How to make your audience the star of your story; show don’t tell
I have had a recurring nightmare for over twenty years that I am back at school. Now, thanks to lockdown and the fact that I have three kids in school, I am living my nightmare.
My son, who is in Year 4, had to write a creative story and wanted to write about his first ever concert. We discussed how to start his story:
Massimo: “I got a ticket to a Queen concert, my first concert ever!”
Mark: “No Massi, you have to set a context like I woke up in the morning and washed my face. Then I went into the kitchen and there was a letter for me. I opened it up, and it was a ticket to a Queen concert!”
Mark: “What do you mean no?”
Massimo: “It’s not very good. I like mine better.”
Mark: “Do you realise I tell stories for a living?”
Massimo: “I know. I thought you would be better at it.”
Let me start by saying I love my son, but his feedback threw me. My intent was to help him write a great story – as quickly as possible. My impact was to make him dismiss my advice.
On reflection what I realized was I had fallen into a trap many leaders fall into, I was telling him, not showing him what I thought he should do. I wasn’t thinking about my audience and I got some pretty direct feedback.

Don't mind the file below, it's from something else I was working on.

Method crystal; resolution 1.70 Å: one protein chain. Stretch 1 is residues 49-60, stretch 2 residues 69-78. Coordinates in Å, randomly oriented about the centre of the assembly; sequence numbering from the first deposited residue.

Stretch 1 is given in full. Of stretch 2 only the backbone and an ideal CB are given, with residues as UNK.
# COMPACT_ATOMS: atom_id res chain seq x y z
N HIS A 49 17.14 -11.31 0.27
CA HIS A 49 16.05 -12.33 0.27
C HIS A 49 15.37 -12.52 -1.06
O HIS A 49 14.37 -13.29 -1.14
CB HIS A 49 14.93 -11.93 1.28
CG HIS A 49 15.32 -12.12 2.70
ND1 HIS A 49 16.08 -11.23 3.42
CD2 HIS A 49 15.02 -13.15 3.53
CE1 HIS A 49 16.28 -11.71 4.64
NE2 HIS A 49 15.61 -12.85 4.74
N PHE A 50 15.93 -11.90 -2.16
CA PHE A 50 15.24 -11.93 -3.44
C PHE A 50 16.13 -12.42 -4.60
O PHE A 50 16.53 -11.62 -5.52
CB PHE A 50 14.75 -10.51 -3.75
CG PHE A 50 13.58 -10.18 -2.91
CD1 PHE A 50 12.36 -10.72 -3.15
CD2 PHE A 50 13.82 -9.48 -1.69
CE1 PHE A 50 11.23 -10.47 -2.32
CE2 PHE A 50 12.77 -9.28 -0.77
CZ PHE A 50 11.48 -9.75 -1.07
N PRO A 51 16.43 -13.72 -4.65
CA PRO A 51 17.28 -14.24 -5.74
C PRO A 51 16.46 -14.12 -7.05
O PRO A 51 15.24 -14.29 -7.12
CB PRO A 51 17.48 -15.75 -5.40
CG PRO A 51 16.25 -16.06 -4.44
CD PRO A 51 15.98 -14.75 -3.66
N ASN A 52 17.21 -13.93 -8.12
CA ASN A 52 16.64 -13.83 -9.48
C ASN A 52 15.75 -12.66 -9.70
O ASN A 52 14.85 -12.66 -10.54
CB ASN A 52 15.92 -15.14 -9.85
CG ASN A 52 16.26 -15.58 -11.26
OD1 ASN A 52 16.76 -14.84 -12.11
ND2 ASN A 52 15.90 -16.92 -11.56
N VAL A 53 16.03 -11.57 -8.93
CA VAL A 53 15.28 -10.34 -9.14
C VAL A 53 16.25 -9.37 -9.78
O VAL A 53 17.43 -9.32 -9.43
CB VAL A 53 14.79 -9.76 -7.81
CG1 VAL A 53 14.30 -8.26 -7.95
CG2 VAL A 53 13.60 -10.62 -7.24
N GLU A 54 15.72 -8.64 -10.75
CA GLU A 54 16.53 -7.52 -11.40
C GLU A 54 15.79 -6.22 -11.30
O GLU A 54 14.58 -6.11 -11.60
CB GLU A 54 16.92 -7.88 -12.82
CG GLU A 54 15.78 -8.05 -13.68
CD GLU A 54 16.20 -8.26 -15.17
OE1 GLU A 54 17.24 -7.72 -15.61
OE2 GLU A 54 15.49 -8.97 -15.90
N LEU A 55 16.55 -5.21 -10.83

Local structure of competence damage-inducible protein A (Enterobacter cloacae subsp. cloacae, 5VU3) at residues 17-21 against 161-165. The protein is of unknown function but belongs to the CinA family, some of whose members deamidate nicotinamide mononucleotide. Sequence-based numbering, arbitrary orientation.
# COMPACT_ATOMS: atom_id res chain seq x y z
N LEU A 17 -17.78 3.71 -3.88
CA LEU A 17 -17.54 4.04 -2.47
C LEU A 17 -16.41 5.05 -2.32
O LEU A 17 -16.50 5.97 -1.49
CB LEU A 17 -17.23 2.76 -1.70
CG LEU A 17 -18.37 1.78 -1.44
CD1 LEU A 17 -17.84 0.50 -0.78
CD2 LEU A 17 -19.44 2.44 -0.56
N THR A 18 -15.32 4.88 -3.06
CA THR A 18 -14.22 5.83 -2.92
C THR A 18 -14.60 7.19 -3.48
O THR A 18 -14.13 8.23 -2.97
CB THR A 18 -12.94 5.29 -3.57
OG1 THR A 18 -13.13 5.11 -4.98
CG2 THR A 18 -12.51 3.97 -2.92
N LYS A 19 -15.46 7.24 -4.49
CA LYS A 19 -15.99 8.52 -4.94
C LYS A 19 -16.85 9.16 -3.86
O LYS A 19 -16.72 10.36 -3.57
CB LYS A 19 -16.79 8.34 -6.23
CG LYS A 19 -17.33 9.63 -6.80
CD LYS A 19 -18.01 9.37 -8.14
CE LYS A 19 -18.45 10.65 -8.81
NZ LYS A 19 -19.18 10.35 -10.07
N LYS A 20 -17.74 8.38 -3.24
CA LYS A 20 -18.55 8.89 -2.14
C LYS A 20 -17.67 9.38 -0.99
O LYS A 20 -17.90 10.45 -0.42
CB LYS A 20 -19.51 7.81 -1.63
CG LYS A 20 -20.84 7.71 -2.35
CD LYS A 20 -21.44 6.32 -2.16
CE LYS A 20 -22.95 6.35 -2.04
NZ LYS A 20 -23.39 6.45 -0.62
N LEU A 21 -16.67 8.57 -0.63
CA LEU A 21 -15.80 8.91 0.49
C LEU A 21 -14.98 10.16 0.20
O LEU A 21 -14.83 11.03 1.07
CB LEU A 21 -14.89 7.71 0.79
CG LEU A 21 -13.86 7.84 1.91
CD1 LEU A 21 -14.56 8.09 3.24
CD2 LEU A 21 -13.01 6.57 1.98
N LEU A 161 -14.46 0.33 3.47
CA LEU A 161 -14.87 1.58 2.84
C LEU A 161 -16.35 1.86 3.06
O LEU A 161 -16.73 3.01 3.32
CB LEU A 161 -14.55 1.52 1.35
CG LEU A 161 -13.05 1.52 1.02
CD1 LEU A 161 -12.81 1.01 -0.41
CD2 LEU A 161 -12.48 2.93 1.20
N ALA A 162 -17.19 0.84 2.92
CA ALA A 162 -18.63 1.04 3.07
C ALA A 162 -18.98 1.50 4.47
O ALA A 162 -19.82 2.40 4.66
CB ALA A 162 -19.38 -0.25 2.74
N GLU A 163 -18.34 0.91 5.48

Before communicating with any audience, there are five critical questions you should always consider:
- Who is my audience?
Often, we will pull out an existing deck, change a couple of slides and present the same information irrespective of the audience. By getting clarity on your audience you can begin to tailor your content to suit them specifically.
- What difference do they make?
Typically when we talk to an audience we make ourselves the topic of our story, who we are and what we do. By shifting your focus to your audience and the difference they make, it demonstrates that you understand them.
- What is their greatest challenge?
Asking yourself this question enables you to put yourself in your audiences’ shoes and see the world through their eyes. By identifying the challenges they may face you can show empathy and demonstrate that you are on their side.
- What is your unique view of their world?
Once you demonstrate you understand your audience, they will be ready to hear a different perspective. Now you can create a vision of what is possible for the future and the opportunity your audience has to be a part of it.
- What difference can you make for them?
Finally, once you have them imagining what’s possible, you can demonstrate how you can support them in creating this new world. In this way you can show them how you can solve their biggest problems and create a compelling future.
Most importantly, what these five questions enable you to do is make your audience the star of your story.
By following a similar approach and making my son the star of his story, I was able to engage him in the process and create an amazing story that he owns. He also helped me with my nightmares and I now feel like I am crushing Year 4!